Kafka Metamorphosis the Musical

Kafka Metamorphosis the Musical
Kafka Metamorphosis the Musical
Rating
4.4/5

“A first sign of the beginning of understanding is the wish to die.”—Franz Kafka (1883–1924)

This is a concert reading of Matt Chiorini’s book turned musical at Feinstein’s 54 Below. The production cleverly blends several of the Czech writer Kafka’s works together in a rollercoaster ride presentation. Loosely based on both Kafka’s novella Metamorphosis and Letters to his Father. A very dark family story is woven that is every bit tragic as hilarious. A combination that keeps you listening intently to the lyrics and story line to catch all the nuanced levity.

This production uses puppets, instruments, and lighting techniques to sing and tell the tale. It starts with the birth of Gregor (Jack Rento) by his mother, Mrs. Samsa (Meghan Lees). The actual birthing is done by producing a puppet. We follow Gregor through his short life. Many similarities and inferences are made to Kafka’s own life throughout the musical.

Kafka died of tuberculosis at the age of 42 and most of his work was not published. He asked his friend Max Brod to destroy his work upon his death. He did not listen and instead, published most of his work posthumously. This fact is central to the book and music Chiorini creates. The protagonist Gregor (Jack Rento) cannot be understood. No one listens to him. He tries to speak but his words are never heard by his family. He is invisible. This was true before Gregor’s metamorphosis and after. Gregor was ignored by the family and one-night changes into a bug. After this, he speaks but it is unintelligible to anyone. What is the difference they never understood him before?

Franz our narrator (Jack Rento) has difficulty articulating his thoughts and prefers to sing instead to tell the story. Rento is the highlight of the musical delivering witty lines with facial expressions and strong delivery. As he turns slowly into a bug he says, “If someone is playing a prank this is a very good one.” Referencing Helen Reddy’s 1971 hit Gregor declares “I am insect hear me roar.” The rest of the family cannot hear a word from their transformed member.

Gregor’s sister Greta (Morgan Smith) has some of the best lines as she portrays someone of less than average intelligence. As she mispronounces a Spanish word says, “I’m taking Spanish so I can visit Spanish someday.”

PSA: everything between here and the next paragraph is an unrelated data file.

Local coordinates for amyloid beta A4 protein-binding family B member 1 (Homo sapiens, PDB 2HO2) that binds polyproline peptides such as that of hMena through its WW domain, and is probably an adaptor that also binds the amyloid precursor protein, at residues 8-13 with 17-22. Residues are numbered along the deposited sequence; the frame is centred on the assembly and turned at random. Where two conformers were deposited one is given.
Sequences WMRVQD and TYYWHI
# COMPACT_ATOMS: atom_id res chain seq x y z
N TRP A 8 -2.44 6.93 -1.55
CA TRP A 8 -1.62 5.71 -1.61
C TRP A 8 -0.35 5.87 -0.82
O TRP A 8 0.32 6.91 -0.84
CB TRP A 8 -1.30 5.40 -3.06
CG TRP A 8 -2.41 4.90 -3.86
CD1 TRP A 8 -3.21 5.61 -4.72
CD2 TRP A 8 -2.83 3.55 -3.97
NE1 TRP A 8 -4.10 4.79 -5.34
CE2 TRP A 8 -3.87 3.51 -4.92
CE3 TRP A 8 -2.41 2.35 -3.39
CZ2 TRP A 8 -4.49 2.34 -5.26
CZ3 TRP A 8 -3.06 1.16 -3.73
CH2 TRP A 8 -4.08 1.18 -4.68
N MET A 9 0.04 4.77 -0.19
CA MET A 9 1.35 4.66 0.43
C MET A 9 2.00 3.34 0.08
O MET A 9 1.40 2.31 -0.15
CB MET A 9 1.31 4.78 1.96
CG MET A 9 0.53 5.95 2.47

Building on the theme that no one is listening to Gregor, he starts to write to his father. His father sadly never reads the letters. As Gregor understood his insignificance to his family he stops eating to eventually wither away and die. His father (Matt Chiorini) says, “Well thanks be to God.”

As Kafka’s Metamorphosis continues to evolve go see it when available.  Knowledge of Kafka’s body of work is not necessary. The universal theme of being invisible and helpless can be felt by the audience and is impactful. 

The original cast CD was available for purchase. Songs featured are A Boy Named K, Samsa Mornings, and Dearest Father.

Kafka’s Metamorphosis: The Musical! – book, music, and lyrics by Matt Chiorini.

With – Jack Rento (Gregor), Meghan Lees (mother) Matt Chiorini (father, guitar), Morgan Smith (Greta)

Vocal arrangements/orchestrations, violin and additional music and lyrics by Travis Newton; keyboards by Greg Giovanini.

One performance only Friday, March 6th at 9:30 pm at Feinstein’s / 54 Below, 254 West 54th Street, Cellar. Doors open at 9:00 pm. Tickets $49 – $79 with a $25 per person table minimum. Tickets & Info: (646) 476-3551. Runtime 60 minutes with no intermission.

For tickets click here.

Elizabeth Ann Foster

Elizabeth Ann Foster

Harvard-educated journalist and native New Yorker, Elizabeth Ann Foster is a master chef and founder of the Natural Epicurean Culinary School based in Austin Texas. She managed and trained natural foods' chefs at Casa De Luz community macrobiotic center serving downtown Austin and is a certified Chef from the Kushi Institute and Vega Center in holistic healing and vegetarian-based culinary cuisine. A world traveler with an international perspective and diverse interests, for nearly a decade she has written reviews of Broadway and Off-Broadway theatre for The Front Row Center and New York Theatre Guide, and currently resides in both Manhattan and beautiful Southwestern Florida.

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